One Woman’s Shuffle By Joybells
Six venues, three days, one woman and a bucket load of bands…Let the battle commence
I arrive at The Beehive in heels and a skirt at 6:45 on a Friday! I mean business! The surreal Dali-esque town scape of Swindon all Victorian clock tower cocking a snook at trendy bars and restaurants can be glimpsed from this back street pub on the hill through the concrete skeleton of the Old College in the final stages of demolition. This is the start of my Shuffle…given the Olympics I’m going for gold!
People begin arriving at The Beehive and instruments fill the diminishing space where the bands will be performing. Anticipation steals in like a stalking cat; even the dust hovering in the swathes of evening sun light glisten expectantly.
Skiddy, front man for Black Sheep Apprentice performing a solo acoustic set kick starts the proceedings. Dark lyrics, zealous guitar and passionate vocals seal the first up deal! Capturing an audience ordering their first pint he elicits smiles with his acerbic turn of phrase. When he finishes there are a few whoops for ‘more’ and the night has barely started.
Next ‘The Shudders’, all shanty lyricisms and vocal ties and schisms. Harmonies that blow through poppy choruses like a summer breeze and translate into bright lights for listener’s who like to see music in their head. Folk rock flying a pirate flag, shivering timbers the length of the bar with their well-crafted, clean limbed songs.
The sun is going down but the night is hot. Wanting to experience the eclectic sweep of musical offerings we bid adieu to The Beehive and head down to the Shuffle’s culture corner at Piri Piri, a Portuguese Taverna in a paved Swindon back street. The electric atmosphere is charged with music, chatter and laughter. People spill into the street, wine and beer flow and children play in the shadows. The warm night air embraces the throng and hugs, kisses and animated reminiscence are the order of the night.
We arrive as Mantrasphere, that one man muso mystic Hugh Carroll heads towards the end of his set. Blending mood enhancing mantras with his guitar; he picks the strings like flowers and opens them to the Nirvana light. His gentle voice mesmerizes, the listeners are enthralled; he adds a spiritual glow to the night.
Then the Sensational Swindon Samba go into action. Drum beating, rattle shaking, whistle blowing; manufacturing magic from mayhem. Controlled cadences, pulsing progressions and rhythms thrown out like sweets to children. Everyone’s moving, bums swing, hips sway. Samba rules OK!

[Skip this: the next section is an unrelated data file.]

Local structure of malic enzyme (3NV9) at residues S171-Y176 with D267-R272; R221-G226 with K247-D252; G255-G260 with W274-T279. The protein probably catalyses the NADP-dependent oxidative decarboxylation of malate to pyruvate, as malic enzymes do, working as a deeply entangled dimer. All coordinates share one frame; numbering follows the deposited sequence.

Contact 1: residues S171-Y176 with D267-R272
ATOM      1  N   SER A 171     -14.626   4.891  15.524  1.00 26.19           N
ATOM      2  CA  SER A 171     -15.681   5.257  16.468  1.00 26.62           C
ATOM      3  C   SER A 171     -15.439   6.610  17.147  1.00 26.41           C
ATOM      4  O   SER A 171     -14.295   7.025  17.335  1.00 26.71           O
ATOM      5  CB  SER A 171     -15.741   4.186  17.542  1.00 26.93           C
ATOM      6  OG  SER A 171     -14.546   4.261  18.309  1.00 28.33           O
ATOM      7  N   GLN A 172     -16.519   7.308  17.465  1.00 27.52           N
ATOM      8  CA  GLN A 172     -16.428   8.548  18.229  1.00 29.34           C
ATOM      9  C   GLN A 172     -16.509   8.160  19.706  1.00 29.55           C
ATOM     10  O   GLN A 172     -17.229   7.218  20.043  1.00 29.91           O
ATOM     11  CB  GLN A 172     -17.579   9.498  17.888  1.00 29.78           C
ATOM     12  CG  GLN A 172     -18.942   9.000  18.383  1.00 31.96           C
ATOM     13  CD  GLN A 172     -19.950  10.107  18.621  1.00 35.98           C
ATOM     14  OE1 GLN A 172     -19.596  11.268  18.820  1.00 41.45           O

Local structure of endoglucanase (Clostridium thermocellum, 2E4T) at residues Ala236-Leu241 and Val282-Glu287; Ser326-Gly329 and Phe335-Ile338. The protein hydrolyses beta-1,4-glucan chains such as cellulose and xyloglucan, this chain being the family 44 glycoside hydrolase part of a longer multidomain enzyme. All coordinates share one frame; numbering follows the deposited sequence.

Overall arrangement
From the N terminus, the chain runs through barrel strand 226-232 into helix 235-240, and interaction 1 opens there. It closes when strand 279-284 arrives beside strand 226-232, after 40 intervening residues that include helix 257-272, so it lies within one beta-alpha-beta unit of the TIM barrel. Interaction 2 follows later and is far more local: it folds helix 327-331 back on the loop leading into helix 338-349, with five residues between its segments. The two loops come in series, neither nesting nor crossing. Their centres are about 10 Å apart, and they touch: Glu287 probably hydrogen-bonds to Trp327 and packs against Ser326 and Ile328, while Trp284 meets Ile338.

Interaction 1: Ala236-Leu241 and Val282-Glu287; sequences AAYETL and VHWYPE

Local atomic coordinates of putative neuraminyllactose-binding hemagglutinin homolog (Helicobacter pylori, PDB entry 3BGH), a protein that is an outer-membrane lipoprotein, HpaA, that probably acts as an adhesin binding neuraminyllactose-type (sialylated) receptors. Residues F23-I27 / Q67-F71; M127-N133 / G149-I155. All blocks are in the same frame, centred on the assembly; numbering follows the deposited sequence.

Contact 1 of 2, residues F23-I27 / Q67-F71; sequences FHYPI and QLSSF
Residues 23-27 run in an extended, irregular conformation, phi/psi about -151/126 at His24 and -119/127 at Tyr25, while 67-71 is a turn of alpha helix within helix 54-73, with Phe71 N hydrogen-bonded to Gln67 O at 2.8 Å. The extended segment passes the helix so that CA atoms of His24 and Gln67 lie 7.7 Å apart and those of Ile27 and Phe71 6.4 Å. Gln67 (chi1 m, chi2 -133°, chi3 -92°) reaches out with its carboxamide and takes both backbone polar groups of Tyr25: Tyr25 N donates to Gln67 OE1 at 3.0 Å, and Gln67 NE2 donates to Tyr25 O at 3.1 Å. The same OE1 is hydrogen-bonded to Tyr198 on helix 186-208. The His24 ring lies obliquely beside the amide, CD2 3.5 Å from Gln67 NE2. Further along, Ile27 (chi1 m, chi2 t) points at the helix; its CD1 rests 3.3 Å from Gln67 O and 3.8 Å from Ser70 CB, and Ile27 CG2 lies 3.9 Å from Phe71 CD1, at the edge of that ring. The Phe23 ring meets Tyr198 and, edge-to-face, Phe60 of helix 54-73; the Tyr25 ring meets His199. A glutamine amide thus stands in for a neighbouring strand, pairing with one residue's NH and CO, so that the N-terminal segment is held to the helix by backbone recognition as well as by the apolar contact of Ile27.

We begin listening to ‘The Black Feathers’ a two piece contemporary folk band, high in demand on the summer festival gig scene, but are torn because we want to catch Buswell at 12 Bar. So we leave the Piri Piri party and walk down town. I begin to question the wisdom of heels as we head toward 12 bar, but distract myself by pointing out to my friends the house I rented with a mad punk when I was 21 and relate the “throwing ‘his’ clothes out of the window” story and “the day the wall fell down” story. Thus entertained we arrive at 12 Bar and have a game of pool, where I prove to be a formidable opponent now that live music and alcohol are coursing through my veins.
It’s not unusual to do a double take when ‘Buswell’ take to the stage…they may number anything from 5 to 25. Tonight about half are missing, but with around 12 experienced and skilled musicians performing a synergy of indie folk spliced with classic rock the expectant bodies pressing together in the dark auditorium are not disappointed. Harmonies hug like old friends and incongruous combinations of instruments frolicking in the warm glow of successfully making out in the cool long grass of good music work wonderfully together. Fiddles a many; violins and cello’s, guitars and tambourines, drums and amped up flute. The genie of music has popped out of his lamp and Alakazam! Fusion!
I hear a rumour that they’re playing ‘Rise Records’ tomorrow with whoever’s around to contribute their musical talent, and make a mental note to attend! Music this good doesn’t grow on trees.
This is my last band of the night and we head back to the Beehive. On the way we bump into Plummie, front man of The Racket who promises to get us some Racket badges and stop off at The Rolleston to check my blisters and catch a lively rockabilly band not related to The Shuffle. We start off again and pass the road leading to Piri Piri where a crowd still stands around the Taverna and a general hum of excited chatter reaches us in the warm night breeze. At the Beehive the reggae outfit The Nomarks have just finished their session. Word is, we missed a roof raising performance but hey, there’s always next time.
I talk with everyone and anyone, the buoyant atmosphere isn’t quelled by the lateness of the hour…there really is magic in the air. But eventually last orders is called and so is my cab. I arrive home ravenous, find a fishcake lingering suspiciously at the back of the freezer and manage to cremate it. A cup of tea and I’m falling asleep. What can I say. This woman’s wacked and there’s still two days to go. That’s rock and roll baby…